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home : features : community March 26, 2015


6/25/2014 8:14:00 AM
Respite care keeps caregivers healthy
Pamela Cregger with Home Instead Senior Care speaks to an audience last week about the importance of respite care and how taking a break can actually benefit a caregiver.
Trib Photo/Briana Lonas
Pamela Cregger with Home Instead Senior Care speaks to an audience last week about the importance of respite care and how taking a break can actually benefit a caregiver.
Trib Photo/Briana Lonas

Briana Lonas
Reporter


Guilt is the gift that keeps giving. Just ask a caregiver who spends much of his or her time looking after a family member or friend. Often, those who give so much forget to take a much-needed break.

"You can't be the best caregiver you can be if you are tired, stressed and in need of a break," said Pamela Cregger who presented information to a gathering of caregivers on behalf of Home Instead Senior Care.

"Never feel guilty about what your needs are," she said.

The purpose of respite is to rest and recharge and giving yourself a break can be as simple as leaving the room to read or have some quiet time.

Cregger offered several strategies for successful respite care that include the following:

• Acknowledge that you need a break

• Give yourself permission to take that break

• Say "yes" to yourself and "no" to things that you can't get to right away

New mothers often receive advice to rest or nap when baby is sleeping. Often, caregivers do the opposite and fit in housecleaning or other errands while a loved one is resting; as a result, they fail to take a much-needed break during the day.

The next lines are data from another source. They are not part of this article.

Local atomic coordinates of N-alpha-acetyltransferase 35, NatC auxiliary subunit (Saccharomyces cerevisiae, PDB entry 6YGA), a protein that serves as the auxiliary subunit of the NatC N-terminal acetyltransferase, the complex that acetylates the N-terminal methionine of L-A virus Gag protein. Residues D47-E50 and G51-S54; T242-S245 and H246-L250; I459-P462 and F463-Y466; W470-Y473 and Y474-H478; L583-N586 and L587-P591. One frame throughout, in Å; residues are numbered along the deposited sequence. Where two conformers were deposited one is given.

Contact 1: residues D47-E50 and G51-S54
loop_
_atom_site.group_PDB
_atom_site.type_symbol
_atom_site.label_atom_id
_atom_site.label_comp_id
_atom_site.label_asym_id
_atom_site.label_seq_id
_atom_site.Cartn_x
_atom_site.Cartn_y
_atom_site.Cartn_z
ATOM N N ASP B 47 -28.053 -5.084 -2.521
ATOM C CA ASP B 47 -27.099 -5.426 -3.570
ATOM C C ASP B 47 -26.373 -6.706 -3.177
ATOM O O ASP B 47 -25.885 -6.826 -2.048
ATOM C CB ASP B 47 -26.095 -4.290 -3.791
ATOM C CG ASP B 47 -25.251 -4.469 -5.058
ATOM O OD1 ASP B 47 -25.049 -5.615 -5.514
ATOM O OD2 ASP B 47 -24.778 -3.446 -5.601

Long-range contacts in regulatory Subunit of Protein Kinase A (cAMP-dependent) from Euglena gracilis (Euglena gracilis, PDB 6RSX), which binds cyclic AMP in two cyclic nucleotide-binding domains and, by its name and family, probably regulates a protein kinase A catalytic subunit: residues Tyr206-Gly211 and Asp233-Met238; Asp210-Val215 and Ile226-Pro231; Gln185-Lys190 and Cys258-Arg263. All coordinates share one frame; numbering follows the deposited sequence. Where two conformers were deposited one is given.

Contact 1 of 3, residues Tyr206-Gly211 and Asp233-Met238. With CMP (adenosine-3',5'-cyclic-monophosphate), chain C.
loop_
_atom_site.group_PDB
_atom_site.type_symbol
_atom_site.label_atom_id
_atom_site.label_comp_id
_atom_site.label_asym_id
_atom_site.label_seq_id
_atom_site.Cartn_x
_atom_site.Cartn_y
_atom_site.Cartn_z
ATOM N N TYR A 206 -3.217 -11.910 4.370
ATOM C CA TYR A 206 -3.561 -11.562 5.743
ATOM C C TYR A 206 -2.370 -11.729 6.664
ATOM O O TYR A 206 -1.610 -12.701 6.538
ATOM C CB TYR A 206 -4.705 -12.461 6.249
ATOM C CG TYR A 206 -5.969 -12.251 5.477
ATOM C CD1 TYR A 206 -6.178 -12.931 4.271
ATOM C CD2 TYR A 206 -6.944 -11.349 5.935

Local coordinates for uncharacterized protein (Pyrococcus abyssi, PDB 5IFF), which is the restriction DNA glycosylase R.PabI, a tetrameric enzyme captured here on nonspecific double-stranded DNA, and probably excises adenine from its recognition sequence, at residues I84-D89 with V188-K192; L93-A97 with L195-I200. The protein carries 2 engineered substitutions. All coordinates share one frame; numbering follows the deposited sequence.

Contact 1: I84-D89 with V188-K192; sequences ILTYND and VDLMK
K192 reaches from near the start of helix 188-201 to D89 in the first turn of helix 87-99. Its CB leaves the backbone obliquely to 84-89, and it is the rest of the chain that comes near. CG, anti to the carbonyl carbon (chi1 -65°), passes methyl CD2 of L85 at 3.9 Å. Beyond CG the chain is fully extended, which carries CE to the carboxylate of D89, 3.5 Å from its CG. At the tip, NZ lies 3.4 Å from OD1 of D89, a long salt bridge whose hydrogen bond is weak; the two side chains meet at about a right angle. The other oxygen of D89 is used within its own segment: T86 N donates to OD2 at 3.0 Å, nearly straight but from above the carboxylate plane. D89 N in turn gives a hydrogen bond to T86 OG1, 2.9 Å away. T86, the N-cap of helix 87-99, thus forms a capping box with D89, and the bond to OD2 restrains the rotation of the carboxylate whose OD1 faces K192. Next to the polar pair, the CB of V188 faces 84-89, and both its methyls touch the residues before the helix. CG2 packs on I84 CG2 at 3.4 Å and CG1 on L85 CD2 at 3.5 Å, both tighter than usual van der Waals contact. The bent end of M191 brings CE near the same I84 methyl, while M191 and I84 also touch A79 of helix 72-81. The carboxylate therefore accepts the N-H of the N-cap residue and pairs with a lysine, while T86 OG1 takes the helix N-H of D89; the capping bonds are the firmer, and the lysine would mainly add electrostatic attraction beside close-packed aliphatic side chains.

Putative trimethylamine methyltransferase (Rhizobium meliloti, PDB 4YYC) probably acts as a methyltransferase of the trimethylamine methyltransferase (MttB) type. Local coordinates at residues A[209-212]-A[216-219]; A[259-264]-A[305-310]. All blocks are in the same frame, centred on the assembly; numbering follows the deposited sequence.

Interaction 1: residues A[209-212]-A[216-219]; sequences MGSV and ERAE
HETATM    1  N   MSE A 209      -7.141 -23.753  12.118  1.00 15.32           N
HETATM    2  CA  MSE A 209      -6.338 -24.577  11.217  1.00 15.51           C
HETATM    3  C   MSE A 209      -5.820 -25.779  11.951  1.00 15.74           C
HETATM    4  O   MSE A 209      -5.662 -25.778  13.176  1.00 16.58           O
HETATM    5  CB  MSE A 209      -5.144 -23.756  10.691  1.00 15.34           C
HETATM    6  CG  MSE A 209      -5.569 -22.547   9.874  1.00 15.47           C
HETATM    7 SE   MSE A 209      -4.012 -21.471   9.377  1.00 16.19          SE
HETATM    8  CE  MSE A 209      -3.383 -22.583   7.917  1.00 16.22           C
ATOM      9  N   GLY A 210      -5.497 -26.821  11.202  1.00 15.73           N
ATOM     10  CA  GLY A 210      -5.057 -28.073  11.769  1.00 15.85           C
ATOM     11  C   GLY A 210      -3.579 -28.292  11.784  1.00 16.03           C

"Eventually, caregivers begin to feel guilty at some point, mainly because they don't want to acknowledge their own needs, that's when respite becomes even more important," Cregger said.

Respite care offers relief, support, stress reduction and helps the caregiver maintain a good relationship with a loved one.

Creggar cited medical studies that reveal how stress can continue affecting the body up to three years after the care giving stops.

Depression, anxiety and high blood pressure often result during and after the care giving process, she said.

Individuals may reach out to organizations within the community that offer assistance to include non-medical, in-home care as well as sitter/companionship services.

Support groups also are available for caregivers to share stories and vent in a safe, non-judgmental environment.

For local resources, call 928-708-9960.


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